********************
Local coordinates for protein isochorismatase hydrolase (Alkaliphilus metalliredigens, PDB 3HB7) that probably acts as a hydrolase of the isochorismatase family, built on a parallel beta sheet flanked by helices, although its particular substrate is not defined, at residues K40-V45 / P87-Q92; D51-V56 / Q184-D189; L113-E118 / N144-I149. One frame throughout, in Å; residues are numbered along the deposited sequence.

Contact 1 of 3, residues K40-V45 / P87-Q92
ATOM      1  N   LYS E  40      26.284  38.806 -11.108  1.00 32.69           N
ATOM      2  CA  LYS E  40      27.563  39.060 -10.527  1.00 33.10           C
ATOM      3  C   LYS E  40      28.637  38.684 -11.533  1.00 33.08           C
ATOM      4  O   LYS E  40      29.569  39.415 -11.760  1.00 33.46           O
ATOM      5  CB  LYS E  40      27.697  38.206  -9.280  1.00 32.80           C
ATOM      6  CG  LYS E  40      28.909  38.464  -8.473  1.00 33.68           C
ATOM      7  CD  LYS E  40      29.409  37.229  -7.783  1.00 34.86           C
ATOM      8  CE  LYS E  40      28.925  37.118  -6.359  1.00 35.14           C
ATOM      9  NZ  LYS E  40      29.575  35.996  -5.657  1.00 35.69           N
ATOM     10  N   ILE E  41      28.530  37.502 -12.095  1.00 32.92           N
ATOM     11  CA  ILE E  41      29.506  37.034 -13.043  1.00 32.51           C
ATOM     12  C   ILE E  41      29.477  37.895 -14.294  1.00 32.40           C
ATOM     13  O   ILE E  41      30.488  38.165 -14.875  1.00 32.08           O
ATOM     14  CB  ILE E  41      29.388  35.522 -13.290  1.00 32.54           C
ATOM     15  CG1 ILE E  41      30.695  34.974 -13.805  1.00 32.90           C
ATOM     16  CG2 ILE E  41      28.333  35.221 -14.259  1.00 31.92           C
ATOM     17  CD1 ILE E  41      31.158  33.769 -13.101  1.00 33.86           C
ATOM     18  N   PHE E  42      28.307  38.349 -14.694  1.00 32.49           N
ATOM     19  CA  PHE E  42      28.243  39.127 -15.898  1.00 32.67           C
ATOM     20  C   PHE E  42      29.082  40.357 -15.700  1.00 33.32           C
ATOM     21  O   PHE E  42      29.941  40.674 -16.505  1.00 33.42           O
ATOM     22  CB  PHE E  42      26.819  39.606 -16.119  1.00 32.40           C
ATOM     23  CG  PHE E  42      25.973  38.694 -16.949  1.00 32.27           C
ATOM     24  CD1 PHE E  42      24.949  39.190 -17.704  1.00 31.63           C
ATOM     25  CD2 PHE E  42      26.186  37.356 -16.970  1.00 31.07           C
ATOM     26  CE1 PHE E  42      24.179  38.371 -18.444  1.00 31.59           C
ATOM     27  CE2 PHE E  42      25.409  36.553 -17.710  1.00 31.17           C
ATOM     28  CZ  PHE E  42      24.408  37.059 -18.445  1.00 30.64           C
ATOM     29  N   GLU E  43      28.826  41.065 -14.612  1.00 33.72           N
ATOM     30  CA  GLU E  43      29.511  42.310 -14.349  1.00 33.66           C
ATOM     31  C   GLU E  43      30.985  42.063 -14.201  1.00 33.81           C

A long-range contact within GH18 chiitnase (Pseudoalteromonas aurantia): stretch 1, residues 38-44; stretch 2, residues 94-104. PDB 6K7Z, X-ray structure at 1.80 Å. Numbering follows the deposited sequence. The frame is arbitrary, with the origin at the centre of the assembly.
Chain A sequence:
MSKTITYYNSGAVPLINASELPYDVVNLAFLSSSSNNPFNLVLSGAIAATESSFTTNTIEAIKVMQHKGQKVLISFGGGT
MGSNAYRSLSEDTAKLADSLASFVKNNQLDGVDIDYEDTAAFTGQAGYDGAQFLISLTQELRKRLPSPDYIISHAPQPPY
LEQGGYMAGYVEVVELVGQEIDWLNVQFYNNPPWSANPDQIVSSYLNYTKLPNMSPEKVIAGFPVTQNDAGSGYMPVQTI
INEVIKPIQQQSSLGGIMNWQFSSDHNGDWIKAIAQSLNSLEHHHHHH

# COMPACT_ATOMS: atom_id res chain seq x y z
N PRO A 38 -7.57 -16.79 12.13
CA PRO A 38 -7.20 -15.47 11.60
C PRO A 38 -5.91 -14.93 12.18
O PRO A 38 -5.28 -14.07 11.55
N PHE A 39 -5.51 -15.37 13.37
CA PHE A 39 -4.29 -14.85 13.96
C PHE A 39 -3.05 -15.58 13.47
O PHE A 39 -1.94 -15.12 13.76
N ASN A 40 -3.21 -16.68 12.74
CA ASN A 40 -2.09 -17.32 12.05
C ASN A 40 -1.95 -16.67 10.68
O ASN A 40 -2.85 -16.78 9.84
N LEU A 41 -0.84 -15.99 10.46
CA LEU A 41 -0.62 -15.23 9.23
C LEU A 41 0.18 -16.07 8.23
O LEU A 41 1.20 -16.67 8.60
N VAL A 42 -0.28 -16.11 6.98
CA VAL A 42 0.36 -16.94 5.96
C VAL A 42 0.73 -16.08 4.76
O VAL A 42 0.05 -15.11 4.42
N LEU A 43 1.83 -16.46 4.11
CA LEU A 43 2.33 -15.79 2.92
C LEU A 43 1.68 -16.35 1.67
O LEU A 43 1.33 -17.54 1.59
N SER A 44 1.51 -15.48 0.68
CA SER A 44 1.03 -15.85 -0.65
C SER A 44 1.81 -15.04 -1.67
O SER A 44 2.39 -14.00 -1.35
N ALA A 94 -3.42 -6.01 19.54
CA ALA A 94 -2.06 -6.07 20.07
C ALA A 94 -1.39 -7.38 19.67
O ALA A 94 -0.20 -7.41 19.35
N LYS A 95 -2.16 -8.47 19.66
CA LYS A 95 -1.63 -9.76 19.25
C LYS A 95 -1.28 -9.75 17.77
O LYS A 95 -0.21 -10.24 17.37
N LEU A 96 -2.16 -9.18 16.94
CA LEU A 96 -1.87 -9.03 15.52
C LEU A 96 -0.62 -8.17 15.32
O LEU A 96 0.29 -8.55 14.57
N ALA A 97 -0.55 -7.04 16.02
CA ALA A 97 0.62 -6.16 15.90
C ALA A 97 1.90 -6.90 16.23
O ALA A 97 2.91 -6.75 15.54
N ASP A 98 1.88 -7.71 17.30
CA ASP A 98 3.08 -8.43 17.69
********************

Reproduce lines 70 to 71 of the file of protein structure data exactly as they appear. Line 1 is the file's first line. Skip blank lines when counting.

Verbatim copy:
CA ALA A 94 -2.06 -6.07 20.07
C ALA A 94 -1.39 -7.38 19.67